[H/T The Oxford Inklings]
Monthly Archives: November 2009
Dinesh D’Souza on “Gaps” as the mother lode of scientific discovery
Dinesh D’Souza has put out the first in a three part series on Life after Death. His argument appears to be built on a somewhat Lewisian appeal to the human sense of morality. Should be an interesting series.
I was intrigued especially in this first part by his treatment of the anticipated skeptics’ objection that he is only appealing to the “God of the Gaps”. His take on Gaps is one I’ve never considered before. Some excerpts:
Before we launch into our discussion, I need to anticipate and answer an objection that will already be surfacing for a certain type of reader. Skeptics will at this point be reacting scornfully to my claim that there are certain features of human nature that seem to defy scientific explanation. The phrase that will be dancing on their lips is “the God of the gaps.” What they mean is that I am appealing to God and the supernatural to account for things that science has not yet explained. As Carl Sagan wrote in The Varieties of Scientific Experience, “As science advances, there seems to be less and less for God to do.” For the skeptic, the appeal to gaps is a completely illegitimate mode of argument; just because science doesn’t have the answer now, that doesn’t mean it will not have the answer tomorrow, or at any rate someday. In this view, the God of the gaps is the last desperate move of the theist, who searches for the little apertures in the scientific understanding of the world and then hands over those areas to his preferred deity.
. . . while the skeptic typically fancies himself a champion of science, his whole line of argument is no less unscientific than that of the creationist. For the skeptic a gap is a kind of nuisance, a small lacuna in scientific knowledge that is conceded to exist as a kind of misfortune, and is expected soon to be cleared up. True scientists, by contrast, love and cherish gaps. They seek out gaps and work laboriously within these crevices because they hope that, far from being a small missing piece of the puzzle, the gap is actually an indication that the whole underlying framework is wrong, that there is a deeper framework waiting to be uncovered, and that the gap is the opening that might lead to this revolutionary new understanding.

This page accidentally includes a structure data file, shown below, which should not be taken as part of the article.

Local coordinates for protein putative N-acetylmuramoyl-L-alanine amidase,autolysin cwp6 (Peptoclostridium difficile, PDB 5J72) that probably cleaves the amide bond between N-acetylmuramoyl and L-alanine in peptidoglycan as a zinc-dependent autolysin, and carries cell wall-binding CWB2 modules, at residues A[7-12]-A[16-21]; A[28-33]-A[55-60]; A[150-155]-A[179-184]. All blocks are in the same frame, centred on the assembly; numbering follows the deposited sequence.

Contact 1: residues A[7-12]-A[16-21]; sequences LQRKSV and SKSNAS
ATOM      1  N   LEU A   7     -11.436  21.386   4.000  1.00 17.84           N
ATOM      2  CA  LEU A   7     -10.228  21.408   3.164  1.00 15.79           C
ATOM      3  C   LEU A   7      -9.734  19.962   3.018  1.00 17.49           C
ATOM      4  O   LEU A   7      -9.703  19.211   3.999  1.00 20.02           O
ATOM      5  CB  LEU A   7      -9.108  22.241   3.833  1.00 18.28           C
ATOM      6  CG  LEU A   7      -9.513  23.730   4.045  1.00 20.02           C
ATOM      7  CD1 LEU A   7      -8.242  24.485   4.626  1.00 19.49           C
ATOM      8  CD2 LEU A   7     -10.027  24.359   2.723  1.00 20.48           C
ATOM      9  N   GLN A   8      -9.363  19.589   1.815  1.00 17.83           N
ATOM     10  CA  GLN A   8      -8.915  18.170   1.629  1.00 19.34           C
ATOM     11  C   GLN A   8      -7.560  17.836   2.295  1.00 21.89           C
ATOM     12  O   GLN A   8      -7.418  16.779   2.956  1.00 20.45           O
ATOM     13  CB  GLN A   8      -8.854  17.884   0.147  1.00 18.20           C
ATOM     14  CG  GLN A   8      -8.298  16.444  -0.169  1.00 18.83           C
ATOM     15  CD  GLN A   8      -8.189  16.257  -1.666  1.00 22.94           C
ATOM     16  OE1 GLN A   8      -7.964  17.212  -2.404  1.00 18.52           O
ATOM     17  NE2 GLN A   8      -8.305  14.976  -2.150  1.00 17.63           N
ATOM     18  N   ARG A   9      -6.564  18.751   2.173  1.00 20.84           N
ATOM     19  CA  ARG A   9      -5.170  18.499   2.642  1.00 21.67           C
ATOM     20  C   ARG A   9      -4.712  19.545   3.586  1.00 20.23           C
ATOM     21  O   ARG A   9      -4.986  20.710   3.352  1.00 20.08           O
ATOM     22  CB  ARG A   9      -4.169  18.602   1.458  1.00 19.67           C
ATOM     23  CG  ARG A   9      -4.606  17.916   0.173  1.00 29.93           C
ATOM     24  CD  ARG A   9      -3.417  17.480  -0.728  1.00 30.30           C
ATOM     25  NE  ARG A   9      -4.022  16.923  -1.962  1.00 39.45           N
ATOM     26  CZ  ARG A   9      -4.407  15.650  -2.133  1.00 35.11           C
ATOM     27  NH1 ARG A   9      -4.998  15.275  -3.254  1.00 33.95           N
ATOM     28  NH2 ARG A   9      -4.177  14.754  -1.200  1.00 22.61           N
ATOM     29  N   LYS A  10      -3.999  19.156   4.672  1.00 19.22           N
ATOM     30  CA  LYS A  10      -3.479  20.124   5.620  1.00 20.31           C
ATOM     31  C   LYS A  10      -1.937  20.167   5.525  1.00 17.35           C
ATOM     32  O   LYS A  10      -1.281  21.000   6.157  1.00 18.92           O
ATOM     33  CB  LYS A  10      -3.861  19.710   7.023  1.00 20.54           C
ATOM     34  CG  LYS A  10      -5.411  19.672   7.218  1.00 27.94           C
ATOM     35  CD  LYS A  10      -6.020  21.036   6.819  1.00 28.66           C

Gaps are the mother lode of scientific discovery. Most of the great scientific advances of the past began with gaps and ended with new presuppositions that put our whole comprehension of the world in a new light. The presuppositional argument, in other words, is not some funny way of postulating unseen entities to account for seen ones, but rather is precisely the way that science operates and that scientists make their greatest discoveries. Copernicus, for example, set out to address the gaps in Ptolemy’s cosmological theory. As historian Thomas Kuhn shows, these gaps were well recognized, but most scientists did not consider their existence to be a crisis. After all, experience seemed heavily on the side of Ptolemy: The earth seems to be stationary, and the sun looks as if it moves. Kuhn remarks that many scientists sought to fill in the gaps by “patching and stretching,” i.e., by adding more Ptolemaic epicycles.
Copernicus, however, saw the gaps as an opportunity to offer a startling new hypothesis. He suggested that instead of taking it for granted that the earth is at the center of the universe and the sun goes around the earth, let’s suppose instead that the sun is at the center, and the earth and the other planets all go around the sun. When Copernicus proposed this, he had no direct evidence that it was the case, and he recognized that his theory violated both intuition and experience. Even so, he said, the presupposition of heliocentrism gives a better explanation of the astronomical data and therefore should be accepted as correct. Here is a classic presuppositional argument that closes a gap and in the process gives us a completely new perspective on our place in the universe.
Similarly, Einstein confronted gaps in the attempt of classical physics to reconcile the laws of motion with the laws of electromagnetism. Again, there were many who didn’t consider the gap to be very serious. Surely classical Newtonian science would soon figure things out, and the gap would be closed. It took Einstein’s genius to see that this gap was no small problem; rather, it indicated a constitutional defect with Newtonian physics as a whole. And without conducting a single experiment or empirical test, Einstein offered a presuppositional solution. He said that we have assumed for centuries that space and time are absolute, and this has produced some seemingly insoluble problems. So what if we change the assumption? What if we say that space and time are relative to the observer? Now we can explain observed facts about electromagnetism and the speed of light that could not previously be accounted for.
Einstein was able to test his theory by applying it to the orbital motion of the planet Mercury. Mercury was known to deviate very slightly from the path predicted by Newton’s laws. Another gap! And once again there was a prevailing complacent attitude that some conventional scientific explanation would soon close the gap and settle the anomaly. But in fact the gap was a clue that the entire Newtonian paradigm was inadequate. Einstein recognized his theory as superior to Newton’s when he saw that it explained the orbital motion of Mercury in a way that Newton couldn’t.
An interesting and new (to me, at least) way of looking at gaps. A good read, and recommended.